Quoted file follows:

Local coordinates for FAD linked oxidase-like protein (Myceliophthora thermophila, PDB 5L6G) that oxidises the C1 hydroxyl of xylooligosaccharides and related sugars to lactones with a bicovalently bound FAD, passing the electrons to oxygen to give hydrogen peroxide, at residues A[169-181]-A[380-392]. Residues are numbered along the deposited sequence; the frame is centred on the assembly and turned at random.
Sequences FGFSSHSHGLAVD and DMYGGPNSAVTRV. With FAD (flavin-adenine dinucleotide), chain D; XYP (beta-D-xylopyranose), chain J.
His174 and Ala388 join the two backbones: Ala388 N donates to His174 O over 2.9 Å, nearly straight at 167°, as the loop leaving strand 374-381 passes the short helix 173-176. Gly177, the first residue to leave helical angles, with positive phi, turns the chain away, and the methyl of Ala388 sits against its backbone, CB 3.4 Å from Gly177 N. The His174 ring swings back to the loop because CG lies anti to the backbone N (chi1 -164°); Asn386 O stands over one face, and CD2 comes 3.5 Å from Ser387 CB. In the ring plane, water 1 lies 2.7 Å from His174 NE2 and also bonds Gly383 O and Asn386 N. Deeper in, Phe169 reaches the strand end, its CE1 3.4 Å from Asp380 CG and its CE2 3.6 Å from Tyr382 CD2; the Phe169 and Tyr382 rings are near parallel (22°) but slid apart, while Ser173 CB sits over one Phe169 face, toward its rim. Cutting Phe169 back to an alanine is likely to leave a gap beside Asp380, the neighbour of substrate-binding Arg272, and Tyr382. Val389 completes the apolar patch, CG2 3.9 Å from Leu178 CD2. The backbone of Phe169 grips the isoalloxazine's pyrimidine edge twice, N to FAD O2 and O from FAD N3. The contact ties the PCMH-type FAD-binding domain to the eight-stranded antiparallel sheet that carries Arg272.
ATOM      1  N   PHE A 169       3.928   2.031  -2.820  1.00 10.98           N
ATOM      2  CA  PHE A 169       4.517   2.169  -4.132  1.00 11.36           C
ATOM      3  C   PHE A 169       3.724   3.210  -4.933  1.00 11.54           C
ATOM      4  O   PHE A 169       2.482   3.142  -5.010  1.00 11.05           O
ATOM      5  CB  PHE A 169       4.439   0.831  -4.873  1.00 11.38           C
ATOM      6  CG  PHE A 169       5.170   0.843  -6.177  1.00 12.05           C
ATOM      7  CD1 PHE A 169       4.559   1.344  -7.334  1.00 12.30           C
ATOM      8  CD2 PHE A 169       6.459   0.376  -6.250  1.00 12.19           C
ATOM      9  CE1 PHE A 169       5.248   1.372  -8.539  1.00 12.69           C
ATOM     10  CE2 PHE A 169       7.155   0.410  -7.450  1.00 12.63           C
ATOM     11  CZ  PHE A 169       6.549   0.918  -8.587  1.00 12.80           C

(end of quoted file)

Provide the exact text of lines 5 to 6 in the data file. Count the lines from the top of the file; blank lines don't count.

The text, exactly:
ATOM      2  CA  PHE A 169       4.517   2.169  -4.132  1.00 11.36           C
ATOM      3  C   PHE A 169       3.724   3.210  -4.933  1.00 11.54           C